You can clearly see where The God Particle ends and the Cloverfield universe begins here. Characters occupy huge swathes of screentime and go on pointless story arcs for no other reason than to nudge and wink at the audience with callbacks to previous films. Yes, as advertised, The Cloverfield Paradox is actually offering a possible way of tying together previous films despite them all existing in their own continuities, and that level of ambition is certainly commendable. However, this ambition is executed with the subtlety and finesse of a towering monster stomping through a city (ironic, as the first film was about a towering monster stomping through a city, and it basically runs on subtlety and finesse).

These failings are certainly not the fault of the deep bench of actors who give expectedly strong performances across the board though, despite the fact that it’s essentially only Gugu Mbatha-Raw’s communication officer Ava Hamilton that gets anything in the way of an actual character (Everybody else in this diverse crew is just a nametag on a spacesuit with an accent). So too the film’s production design and sound work are top notch, and veteran cinematographer Dan Mindel turns in gorgeous work so that this looks and sounds every bit like a big-budget tentpole blockbuster despite only boasting a relatively miserly $45 million price tag.

The problem comes in the film’s serviceable content from a clearly outmatched creative team, which leaves it feeling like the pilot episode of a TV series that will eventually get around to addressing all those weird things if it’s totally generic seen-it-before sci-fi antics doesn’t get it cancelled in the first season. And really, even with the faceplant failure of filmmaking fundamentals, that’s the biggest issue here. When you divorce The Cloverfield Paradox from its franchise history and the trailblazing deals that made its unexpected appearance possible, you’re left with an uninspired, slapdash piece of sci-fi hokum that really isn’t deserving of the talent its roped in, which is a real pity considering the franchise pedigree. And I guess that’s the actual Cloverfield Paradox: Without the brand recognition, this would never get the attention it’s getting, but with the attention it’s getting, it’s definitely going to tarnish that brand.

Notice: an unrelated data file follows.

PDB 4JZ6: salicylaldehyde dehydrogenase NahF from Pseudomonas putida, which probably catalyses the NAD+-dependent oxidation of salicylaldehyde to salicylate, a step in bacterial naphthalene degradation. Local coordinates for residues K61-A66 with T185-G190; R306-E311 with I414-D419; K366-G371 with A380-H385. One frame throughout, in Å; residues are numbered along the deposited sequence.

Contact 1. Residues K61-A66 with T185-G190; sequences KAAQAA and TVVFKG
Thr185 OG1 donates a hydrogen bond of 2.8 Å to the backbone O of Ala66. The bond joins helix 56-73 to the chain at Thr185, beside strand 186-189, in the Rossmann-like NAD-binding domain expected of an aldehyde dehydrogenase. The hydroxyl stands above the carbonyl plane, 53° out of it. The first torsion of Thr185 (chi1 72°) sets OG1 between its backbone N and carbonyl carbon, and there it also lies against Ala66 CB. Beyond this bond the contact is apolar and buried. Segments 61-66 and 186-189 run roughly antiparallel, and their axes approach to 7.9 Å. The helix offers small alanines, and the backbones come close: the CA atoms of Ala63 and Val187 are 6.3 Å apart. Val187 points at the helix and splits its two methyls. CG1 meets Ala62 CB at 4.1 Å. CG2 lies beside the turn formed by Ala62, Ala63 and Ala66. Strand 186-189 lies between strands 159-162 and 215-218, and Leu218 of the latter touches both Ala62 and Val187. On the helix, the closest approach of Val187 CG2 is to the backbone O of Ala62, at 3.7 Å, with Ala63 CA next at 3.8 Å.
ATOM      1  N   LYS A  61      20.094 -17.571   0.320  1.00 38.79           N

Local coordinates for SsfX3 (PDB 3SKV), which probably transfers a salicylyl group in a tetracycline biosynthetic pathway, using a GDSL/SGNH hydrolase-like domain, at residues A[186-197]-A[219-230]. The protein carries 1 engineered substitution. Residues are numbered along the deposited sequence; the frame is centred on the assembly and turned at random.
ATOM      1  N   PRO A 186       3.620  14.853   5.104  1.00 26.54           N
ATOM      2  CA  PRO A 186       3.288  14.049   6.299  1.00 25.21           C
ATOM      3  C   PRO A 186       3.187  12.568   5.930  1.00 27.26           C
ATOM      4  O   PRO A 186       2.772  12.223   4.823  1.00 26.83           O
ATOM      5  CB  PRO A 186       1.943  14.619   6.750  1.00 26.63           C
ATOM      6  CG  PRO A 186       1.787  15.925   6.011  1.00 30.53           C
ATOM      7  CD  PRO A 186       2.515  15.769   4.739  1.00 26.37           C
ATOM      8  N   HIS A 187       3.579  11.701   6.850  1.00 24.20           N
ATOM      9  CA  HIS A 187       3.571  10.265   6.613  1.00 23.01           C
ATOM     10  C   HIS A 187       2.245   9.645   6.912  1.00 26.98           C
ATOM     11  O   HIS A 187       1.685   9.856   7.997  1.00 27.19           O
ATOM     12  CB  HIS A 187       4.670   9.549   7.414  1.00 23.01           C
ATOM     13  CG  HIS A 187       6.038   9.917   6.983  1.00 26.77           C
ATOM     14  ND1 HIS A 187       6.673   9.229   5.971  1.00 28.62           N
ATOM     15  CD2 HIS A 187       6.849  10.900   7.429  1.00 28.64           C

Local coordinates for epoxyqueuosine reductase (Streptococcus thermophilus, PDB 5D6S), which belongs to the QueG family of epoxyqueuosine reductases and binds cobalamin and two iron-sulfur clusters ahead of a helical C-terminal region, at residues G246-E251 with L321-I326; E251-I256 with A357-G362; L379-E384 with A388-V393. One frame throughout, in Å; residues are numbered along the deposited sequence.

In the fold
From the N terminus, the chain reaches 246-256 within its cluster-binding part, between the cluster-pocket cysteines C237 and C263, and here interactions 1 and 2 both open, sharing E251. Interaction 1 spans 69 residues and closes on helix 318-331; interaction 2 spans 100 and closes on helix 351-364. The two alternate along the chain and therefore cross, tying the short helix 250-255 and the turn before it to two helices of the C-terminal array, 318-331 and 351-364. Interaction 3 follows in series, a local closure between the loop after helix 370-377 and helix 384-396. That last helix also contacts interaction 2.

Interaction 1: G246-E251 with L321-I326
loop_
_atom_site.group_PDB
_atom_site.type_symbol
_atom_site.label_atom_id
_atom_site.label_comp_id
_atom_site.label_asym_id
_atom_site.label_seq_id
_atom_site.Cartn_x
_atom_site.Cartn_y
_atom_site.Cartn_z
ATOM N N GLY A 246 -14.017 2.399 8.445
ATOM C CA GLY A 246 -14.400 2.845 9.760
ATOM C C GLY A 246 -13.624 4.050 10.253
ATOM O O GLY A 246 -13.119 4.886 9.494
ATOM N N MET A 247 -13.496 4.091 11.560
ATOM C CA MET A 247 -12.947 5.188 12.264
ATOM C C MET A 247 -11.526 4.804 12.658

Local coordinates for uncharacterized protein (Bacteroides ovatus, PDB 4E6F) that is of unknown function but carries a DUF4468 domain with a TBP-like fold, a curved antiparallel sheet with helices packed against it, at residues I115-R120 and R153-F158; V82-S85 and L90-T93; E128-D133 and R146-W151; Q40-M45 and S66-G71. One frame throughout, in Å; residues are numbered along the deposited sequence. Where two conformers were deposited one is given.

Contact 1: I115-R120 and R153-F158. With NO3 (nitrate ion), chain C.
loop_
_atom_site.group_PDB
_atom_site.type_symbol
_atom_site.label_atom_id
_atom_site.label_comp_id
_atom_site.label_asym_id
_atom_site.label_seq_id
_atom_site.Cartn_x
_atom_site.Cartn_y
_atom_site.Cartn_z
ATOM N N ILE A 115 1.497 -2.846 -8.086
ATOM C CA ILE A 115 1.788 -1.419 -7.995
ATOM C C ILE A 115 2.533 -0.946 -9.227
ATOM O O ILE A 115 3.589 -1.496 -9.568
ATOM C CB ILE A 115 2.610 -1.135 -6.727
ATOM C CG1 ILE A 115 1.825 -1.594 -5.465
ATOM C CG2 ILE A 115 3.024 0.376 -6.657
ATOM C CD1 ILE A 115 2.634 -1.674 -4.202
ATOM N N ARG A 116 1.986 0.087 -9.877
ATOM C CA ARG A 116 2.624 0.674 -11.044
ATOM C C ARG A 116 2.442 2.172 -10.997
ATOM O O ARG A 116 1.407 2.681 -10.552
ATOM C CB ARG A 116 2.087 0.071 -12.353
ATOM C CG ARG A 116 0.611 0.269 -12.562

Last Updated: February 7, 2018

Summary
The Cloverfield Paradox is a brilliant marketing stunt, but it's not a good movie. Solid performances and a good showing on the audiovisual front can't mask some serious scripting, directing and editing issues that leaves this a mish-mash of derivative science-fiction and frustrating unanswered questions.
5.5
/10
37/ 100

Kervyn Cloete

A man of many passions - but very little sleep - I've been geeking out over movies, video games, comics, books, anime, TV series and lemon meringues as far back as I can remember. So show up for the geeky insight, stay for the delicious pastries.